The last piece of the puzzle is break / rotation guards. While everyone agrees that guards need to be rotated and given a break from scanning every so often, the amount of time and frequency of breaks varies greatly around the country.  Make sure you include enough guards on your schedule to account for rotations.  Depending on the weather and crowds, guards may need more breaks under certain conditions.

To summarize, operators can use rules of thumb and information from neighboring facilities to get an idea of the quantity of guards they will need, but to ensure a safe facility operators need to be ready to adjust on a daily basis.

Yesterday’s Numbers

When analyzing the efficiency of your aquatic operation’s business plan and financial sustainability, it’s extremely important to know where you’ve been in order to know where you are headed and how you can get there. There are several categories that can give you a good indication of your overall financial situation in terms of revenues and expenses, and analyzing evaluating these can help you determine in what areas you can increase revenues and decrease expenses, the key to financial viability and continued success. The following are the key areas you need data for in terms of both revenue and expenses:

  1. Total Attendance
  2. Total Revenue
    1. Admission Revenue
    2. Rental Revenue
    3. Food and Beverage Revenue
    4. Retail Revenue
  3. Daily Revenue Average
  4. Daily Attendance Average
  5. Total Expenses
    1. Total Salary Expenses
    2. Total Operational Expenses
  6. Expenses Per Operating Day
  7. Expense Per Guest
  8. Salary Expense Per Day
  9. Guests Needed to Cover Expenses

Aquatic facilities should track these numbers on an annual basis and keep a 3-5 year track record so it can be compared to the current financials of your operation. This will help you to see areas where your operation is thriving, as well as areas that provide opportunity for growth. For example, analyzing your personnel salaries on a year to year basis will help you to see where you currently stand on labor expenses compared to the previous years and will better enable you to identify if you are overstaffing your operation, or staying on par with your 3-year average. When starting to track these numbers on a year to year basis, it will be a great benefit to the efficiency of your operation and help you to better meet your financial sustainability goals.

Xciting Programs

Aquatic programs don’t have to be dull and boring. Check out the list we compiled of some “oldie, but goodie” programs, as well as some new exciting programs to keep your guests engaged and enjoying your facility all year long!

  • Lessons – Standardized swim lesson program for all ages
  • Swim Team – Year-round or summer league with opportunity for off-season workouts
  • Lifeguard – Lifeguard certification course
  • Junior Lifeguard – Lifeguard course for ages 12-15 to prepare them for lifeguard certification at age 16
  • Water Polo – Intro to water polo class to teach basics
  • SCUBA – Rent deep end to local scuba organization
  • Kayak – Provide intro to kayak lessons
  • Aerobics – Shallow/deep water fitness courses with specialty classes for seniors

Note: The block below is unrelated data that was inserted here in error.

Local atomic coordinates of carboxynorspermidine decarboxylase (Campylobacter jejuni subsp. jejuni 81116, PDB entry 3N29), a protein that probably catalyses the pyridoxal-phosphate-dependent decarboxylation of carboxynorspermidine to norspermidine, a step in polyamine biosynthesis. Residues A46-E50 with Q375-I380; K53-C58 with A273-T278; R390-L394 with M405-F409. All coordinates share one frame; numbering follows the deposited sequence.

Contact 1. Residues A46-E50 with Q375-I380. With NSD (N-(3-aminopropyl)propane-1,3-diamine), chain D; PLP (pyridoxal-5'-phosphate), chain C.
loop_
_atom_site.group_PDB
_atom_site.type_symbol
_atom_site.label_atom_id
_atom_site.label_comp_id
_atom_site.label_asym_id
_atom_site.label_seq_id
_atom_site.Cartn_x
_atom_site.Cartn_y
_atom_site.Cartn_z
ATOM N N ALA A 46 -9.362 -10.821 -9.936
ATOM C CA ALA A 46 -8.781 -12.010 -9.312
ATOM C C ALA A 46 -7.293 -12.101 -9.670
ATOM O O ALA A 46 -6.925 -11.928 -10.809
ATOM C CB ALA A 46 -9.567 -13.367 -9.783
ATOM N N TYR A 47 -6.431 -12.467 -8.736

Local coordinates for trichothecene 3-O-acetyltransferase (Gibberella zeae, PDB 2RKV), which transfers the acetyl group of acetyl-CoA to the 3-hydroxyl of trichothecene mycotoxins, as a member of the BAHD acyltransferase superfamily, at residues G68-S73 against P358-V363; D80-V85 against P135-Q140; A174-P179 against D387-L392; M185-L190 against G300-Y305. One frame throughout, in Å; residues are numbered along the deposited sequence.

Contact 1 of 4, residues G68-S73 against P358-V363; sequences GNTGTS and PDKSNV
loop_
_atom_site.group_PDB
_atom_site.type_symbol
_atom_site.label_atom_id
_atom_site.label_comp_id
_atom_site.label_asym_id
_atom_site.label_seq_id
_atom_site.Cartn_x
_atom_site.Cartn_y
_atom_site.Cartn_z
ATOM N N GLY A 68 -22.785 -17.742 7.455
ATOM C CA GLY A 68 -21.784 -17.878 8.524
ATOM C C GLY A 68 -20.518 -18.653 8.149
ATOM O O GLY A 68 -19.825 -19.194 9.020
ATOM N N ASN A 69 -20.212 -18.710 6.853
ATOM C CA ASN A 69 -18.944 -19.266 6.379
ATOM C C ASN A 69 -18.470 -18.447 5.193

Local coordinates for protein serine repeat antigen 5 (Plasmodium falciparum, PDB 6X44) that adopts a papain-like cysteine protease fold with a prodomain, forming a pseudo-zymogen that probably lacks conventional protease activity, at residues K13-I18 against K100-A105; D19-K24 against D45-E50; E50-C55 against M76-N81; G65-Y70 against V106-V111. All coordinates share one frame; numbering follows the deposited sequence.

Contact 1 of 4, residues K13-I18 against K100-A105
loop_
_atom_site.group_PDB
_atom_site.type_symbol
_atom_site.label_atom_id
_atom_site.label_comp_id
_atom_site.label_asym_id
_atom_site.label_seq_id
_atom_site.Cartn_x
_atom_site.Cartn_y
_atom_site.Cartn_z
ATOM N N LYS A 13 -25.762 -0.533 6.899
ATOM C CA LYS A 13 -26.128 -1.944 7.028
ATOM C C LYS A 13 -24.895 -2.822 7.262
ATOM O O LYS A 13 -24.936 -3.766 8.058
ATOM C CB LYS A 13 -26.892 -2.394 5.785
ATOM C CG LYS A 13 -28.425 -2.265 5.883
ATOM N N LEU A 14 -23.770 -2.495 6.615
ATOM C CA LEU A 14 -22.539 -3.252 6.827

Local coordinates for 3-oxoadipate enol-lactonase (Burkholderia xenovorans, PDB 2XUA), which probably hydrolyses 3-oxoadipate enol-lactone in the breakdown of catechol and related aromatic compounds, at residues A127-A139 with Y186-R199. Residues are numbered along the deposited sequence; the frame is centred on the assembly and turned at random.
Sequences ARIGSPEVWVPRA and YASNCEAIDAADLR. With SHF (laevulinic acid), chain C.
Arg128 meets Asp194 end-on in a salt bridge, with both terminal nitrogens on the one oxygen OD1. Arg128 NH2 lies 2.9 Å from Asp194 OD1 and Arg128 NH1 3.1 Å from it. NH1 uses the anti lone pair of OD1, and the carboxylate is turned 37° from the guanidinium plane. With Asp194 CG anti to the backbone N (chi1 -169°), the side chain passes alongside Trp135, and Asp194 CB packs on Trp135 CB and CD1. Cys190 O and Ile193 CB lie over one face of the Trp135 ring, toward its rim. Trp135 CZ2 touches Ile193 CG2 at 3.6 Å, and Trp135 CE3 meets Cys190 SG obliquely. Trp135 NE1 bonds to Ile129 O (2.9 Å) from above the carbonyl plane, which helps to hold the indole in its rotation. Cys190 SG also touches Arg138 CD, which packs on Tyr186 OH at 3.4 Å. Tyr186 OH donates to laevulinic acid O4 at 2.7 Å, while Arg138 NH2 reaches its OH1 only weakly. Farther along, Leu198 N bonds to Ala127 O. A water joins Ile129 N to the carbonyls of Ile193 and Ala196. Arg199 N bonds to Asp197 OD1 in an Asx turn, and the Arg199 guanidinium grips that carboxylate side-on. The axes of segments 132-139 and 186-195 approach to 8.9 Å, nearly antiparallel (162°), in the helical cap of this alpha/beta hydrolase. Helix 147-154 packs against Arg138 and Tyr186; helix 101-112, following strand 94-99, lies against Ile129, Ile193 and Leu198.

• Aqua Core & Cardio – Shallow and deep water, strength for abs, arms, legs and back
  • Aquatic Core Express – Abs workout in 20 minutes
  • Aquatic Fusion – Combining cardio, strength, abdominal & yoga training
  • Masters Swimming – US Masters Swimming Club
  • Triathlons – Triathlon events and training practices for triathletes
  • Dog Swim – End of summer day for owners and their dogs
  • Fun and Fit – Low impact cardio and toning
  • Flow and Flex –  Low impact aerobics with specific exercises to improve range of motion, increase flexibility, and endurance
  • Gut Buster – High intensity cardio and plyometric using resistance bands in
  • Cardio Challenge –  High resistance workout with low-moderate cardio, building strength, endurance & core.
  • Camps – Weeklong camps emphasizing water safety, water skills, outside games and arts and crafts
  • Egg Hunt – In-water Easter egg hunt the Saturday before Easter for ages 3-10
  • Super Family Sundays – Plan family friendly events on Sunday afternoons
  • VIP Night – Invite facility members for special nights where they get the pools all to themselves
  • Dive-In Movies – Buy a projector and screen and show a movie on the side of the pool while guests float in tubes and enjoy the show
  • Friday Night Lights – Facility open later than normal on Friday nights
  • Theme Night – Pick a theme (pirate, Spiderman, superheroes, etc.) and hand out goodies, discount admission, etc.
  • Christmas in July – Christmas themed party at your facility in the middle of summer
  • Tiny Tot Time – Open the park for early bird hours for kids and families with children 7-under
  • Luau – Plan a Hawaiian-themed Luau
  • Family Float – Allow your guests to bring in outside floatables for a fun day at the pool
  • Floating Recycled Boat Race – Encourage guests to make a boat our of recycled materials and see if it floats
  • Swim Smart Party – Emphasis on safe water practices during open swim, stations to emphasize key points
  • Shark Week – Shark-themed games and goodies and end the night with dive-in movie (Jaws, Finding Nemo, etc.)
  • Shrimpie Saturdays – Special early morning swim time for kids 7 and under
  • Anniversary Celebration/Birthday Bash – Annual day celebrating facility opening with original admission prices
  • Back to School Bash – Special event the week before school starts with school supply giveaways and reduced admission cost
  • Pirate Night – Pirate-themed swim night with giveaways, reduced admission, dive-in pirate movie
  • Aquathon – Triathlon without the bike! 800m swim followed by 5k run (Splash and Dash, Soak and Scamper)
  • Underwater Hockey – The game is played on the bottom of the pool where players use a short stick to push a puck around their opponents to score goals at either end of the pool
  • Not Your Mother’s Aqua Aerobics – Gentle, yet intense!